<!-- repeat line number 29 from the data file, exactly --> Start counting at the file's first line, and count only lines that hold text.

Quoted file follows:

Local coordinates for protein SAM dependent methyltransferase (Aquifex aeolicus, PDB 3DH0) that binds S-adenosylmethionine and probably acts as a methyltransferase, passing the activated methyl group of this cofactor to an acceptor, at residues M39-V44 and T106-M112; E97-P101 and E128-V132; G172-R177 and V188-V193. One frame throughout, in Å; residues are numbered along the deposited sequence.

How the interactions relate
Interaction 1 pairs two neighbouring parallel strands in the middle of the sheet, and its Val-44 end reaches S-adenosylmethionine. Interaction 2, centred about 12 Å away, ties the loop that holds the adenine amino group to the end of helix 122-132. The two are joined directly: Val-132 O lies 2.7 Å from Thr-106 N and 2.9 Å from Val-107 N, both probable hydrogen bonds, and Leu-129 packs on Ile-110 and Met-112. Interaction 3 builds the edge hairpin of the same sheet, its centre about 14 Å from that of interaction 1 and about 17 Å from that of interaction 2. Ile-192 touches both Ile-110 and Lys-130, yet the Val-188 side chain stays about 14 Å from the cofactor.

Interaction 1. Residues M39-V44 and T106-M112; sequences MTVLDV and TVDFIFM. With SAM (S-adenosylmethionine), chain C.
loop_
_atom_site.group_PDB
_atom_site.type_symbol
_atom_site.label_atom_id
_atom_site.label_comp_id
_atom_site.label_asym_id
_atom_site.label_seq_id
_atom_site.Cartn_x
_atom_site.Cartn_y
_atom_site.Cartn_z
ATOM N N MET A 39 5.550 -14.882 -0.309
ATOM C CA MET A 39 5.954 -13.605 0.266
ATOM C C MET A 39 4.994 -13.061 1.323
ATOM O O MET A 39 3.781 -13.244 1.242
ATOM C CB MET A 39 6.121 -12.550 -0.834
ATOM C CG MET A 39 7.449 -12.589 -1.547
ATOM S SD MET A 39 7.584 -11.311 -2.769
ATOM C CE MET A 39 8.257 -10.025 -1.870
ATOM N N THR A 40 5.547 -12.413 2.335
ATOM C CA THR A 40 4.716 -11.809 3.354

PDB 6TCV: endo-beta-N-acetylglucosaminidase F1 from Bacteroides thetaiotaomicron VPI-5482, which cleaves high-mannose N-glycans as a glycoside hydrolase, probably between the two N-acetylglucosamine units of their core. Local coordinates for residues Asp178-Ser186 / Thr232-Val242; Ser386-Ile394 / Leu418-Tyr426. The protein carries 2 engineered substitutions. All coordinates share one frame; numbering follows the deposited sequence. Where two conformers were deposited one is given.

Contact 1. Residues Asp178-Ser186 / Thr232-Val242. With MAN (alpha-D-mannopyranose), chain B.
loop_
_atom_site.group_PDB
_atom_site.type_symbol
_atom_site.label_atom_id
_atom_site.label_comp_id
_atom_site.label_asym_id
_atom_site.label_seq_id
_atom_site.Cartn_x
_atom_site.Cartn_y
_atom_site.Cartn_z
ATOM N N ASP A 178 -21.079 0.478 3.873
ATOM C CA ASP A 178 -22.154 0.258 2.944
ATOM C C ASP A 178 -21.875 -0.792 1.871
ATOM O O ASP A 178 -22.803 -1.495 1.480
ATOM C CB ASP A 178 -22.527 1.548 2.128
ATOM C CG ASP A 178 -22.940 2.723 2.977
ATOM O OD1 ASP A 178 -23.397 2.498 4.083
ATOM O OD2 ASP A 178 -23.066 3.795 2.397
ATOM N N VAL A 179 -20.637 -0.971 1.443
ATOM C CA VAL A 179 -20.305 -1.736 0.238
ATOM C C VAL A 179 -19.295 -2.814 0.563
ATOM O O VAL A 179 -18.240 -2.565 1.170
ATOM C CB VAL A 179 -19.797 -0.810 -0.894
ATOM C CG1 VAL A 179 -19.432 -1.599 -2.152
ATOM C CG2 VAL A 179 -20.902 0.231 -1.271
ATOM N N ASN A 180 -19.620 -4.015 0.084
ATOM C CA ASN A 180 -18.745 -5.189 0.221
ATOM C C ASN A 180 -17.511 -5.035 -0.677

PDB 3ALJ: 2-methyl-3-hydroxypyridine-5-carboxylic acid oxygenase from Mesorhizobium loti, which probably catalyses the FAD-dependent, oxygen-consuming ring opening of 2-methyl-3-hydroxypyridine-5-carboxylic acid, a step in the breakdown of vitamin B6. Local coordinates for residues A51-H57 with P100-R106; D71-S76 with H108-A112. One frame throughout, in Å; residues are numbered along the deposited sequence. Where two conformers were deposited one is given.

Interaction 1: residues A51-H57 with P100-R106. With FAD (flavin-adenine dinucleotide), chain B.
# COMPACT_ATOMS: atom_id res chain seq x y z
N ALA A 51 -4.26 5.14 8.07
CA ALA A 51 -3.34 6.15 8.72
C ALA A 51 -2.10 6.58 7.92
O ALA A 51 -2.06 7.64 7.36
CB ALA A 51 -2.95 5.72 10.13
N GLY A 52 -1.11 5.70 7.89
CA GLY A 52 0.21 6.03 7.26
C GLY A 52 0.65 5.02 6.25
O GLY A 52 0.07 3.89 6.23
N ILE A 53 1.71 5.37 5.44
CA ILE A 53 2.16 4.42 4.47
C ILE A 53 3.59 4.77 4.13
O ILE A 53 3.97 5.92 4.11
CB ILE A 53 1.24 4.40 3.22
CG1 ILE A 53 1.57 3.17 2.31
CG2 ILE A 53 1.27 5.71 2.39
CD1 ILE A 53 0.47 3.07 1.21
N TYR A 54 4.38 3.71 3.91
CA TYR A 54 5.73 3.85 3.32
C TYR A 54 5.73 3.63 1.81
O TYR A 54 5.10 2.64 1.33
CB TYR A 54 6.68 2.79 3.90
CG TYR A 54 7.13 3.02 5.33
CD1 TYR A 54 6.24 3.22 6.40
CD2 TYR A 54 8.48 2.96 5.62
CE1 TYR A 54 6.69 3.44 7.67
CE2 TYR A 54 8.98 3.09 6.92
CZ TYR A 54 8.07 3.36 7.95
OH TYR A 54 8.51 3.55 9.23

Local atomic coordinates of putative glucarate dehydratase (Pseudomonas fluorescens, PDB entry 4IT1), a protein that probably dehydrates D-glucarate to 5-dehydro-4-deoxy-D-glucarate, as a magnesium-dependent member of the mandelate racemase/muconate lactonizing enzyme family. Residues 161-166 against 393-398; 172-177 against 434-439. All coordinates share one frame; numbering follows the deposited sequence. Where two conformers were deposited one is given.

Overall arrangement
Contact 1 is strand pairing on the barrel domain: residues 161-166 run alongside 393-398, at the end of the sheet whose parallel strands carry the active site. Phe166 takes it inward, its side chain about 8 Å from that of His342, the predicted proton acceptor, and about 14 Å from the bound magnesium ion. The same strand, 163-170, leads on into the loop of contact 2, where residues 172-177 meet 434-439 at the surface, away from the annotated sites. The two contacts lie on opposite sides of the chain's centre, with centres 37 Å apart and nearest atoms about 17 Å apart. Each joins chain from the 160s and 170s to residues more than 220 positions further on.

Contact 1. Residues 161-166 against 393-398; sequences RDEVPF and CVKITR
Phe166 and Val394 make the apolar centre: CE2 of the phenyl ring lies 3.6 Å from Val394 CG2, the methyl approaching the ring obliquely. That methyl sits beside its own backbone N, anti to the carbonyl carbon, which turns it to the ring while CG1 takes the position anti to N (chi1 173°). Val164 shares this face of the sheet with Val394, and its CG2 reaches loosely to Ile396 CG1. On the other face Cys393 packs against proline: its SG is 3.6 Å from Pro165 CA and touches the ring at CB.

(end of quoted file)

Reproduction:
_atom_site.type_symbol